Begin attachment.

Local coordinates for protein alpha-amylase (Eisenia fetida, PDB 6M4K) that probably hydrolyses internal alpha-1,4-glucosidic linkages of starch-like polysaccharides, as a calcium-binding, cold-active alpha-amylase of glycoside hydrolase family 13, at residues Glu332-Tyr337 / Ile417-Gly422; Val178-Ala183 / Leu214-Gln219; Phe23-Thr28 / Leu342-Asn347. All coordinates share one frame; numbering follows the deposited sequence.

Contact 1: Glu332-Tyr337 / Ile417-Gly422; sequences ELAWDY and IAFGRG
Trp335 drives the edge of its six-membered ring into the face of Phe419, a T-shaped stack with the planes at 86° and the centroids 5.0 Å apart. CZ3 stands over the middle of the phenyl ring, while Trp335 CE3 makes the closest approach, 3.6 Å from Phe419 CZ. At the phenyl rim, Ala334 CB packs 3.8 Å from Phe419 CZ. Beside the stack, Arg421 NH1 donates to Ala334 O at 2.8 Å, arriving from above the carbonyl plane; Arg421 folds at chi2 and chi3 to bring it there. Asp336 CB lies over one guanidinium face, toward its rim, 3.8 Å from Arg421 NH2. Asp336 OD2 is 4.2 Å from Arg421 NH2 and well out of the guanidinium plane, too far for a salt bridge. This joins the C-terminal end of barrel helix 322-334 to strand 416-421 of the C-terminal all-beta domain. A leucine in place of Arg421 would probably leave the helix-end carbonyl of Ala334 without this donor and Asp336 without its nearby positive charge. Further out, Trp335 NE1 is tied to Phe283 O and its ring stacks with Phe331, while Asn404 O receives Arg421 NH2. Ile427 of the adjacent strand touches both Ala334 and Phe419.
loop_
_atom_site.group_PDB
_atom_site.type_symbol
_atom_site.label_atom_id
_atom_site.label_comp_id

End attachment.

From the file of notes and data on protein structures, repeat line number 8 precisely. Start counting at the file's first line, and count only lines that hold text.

_atom_site.label_comp_id